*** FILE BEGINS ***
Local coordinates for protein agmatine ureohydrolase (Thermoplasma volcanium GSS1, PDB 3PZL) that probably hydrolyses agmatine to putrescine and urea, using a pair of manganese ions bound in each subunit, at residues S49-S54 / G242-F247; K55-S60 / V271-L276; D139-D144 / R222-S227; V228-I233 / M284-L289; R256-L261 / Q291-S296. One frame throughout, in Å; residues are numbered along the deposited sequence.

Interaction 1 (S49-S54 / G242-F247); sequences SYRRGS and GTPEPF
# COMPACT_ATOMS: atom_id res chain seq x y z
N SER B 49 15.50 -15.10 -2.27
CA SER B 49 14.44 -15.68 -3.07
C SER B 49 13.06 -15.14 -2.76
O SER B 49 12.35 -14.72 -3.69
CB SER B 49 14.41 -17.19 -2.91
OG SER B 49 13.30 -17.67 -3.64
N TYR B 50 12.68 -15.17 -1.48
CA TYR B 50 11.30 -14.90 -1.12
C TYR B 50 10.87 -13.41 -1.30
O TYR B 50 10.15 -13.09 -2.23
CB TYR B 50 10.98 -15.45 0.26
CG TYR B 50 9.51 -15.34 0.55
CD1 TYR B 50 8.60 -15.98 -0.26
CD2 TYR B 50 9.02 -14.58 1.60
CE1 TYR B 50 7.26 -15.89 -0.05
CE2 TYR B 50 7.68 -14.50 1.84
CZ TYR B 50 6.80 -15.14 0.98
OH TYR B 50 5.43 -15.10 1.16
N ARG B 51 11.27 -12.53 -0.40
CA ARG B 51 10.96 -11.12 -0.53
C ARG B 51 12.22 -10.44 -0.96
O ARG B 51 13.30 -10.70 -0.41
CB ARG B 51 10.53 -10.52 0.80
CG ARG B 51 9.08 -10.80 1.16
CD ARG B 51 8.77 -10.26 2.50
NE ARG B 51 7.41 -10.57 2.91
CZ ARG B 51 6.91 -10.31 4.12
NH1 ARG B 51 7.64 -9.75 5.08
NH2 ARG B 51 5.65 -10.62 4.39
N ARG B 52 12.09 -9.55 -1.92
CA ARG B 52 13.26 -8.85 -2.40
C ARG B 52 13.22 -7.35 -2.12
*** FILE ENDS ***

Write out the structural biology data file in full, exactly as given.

Local coordinates for protein agmatine ureohydrolase (Thermoplasma volcanium GSS1, PDB 3PZL) that probably hydrolyses agmatine to putrescine and urea, using a pair of manganese ions bound in each subunit, at residues S49-S54 / G242-F247; K55-S60 / V271-L276; D139-D144 / R222-S227; V228-I233 / M284-L289; R256-L261 / Q291-S296. One frame throughout, in Å; residues are numbered along the deposited sequence.

Interaction 1 (S49-S54 / G242-F247); sequences SYRRGS and GTPEPF
# COMPACT_ATOMS: atom_id res chain seq x y z
N SER B 49 15.50 -15.10 -2.27
CA SER B 49 14.44 -15.68 -3.07
C SER B 49 13.06 -15.14 -2.76
O SER B 49 12.35 -14.72 -3.69
CB SER B 49 14.41 -17.19 -2.91
OG SER B 49 13.30 -17.67 -3.64
N TYR B 50 12.68 -15.17 -1.48
CA TYR B 50 11.30 -14.90 -1.12
C TYR B 50 10.87 -13.41 -1.30
O TYR B 50 10.15 -13.09 -2.23
CB TYR B 50 10.98 -15.45 0.26
CG TYR B 50 9.51 -15.34 0.55
CD1 TYR B 50 8.60 -15.98 -0.26
CD2 TYR B 50 9.02 -14.58 1.60
CE1 TYR B 50 7.26 -15.89 -0.05
CE2 TYR B 50 7.68 -14.50 1.84
CZ TYR B 50 6.80 -15.14 0.98
OH TYR B 50 5.43 -15.10 1.16
N ARG B 51 11.27 -12.53 -0.40
CA ARG B 51 10.96 -11.12 -0.53
C ARG B 51 12.22 -10.44 -0.96
O ARG B 51 13.30 -10.70 -0.41
CB ARG B 51 10.53 -10.52 0.80
CG ARG B 51 9.08 -10.80 1.16
CD ARG B 51 8.77 -10.26 2.50
NE ARG B 51 7.41 -10.57 2.91
CZ ARG B 51 6.91 -10.31 4.12
NH1 ARG B 51 7.64 -9.75 5.08
NH2 ARG B 51 5.65 -10.62 4.39
N ARG B 52 12.09 -9.55 -1.92
CA ARG B 52 13.26 -8.85 -2.40
C ARG B 52 13.22 -7.35 -2.12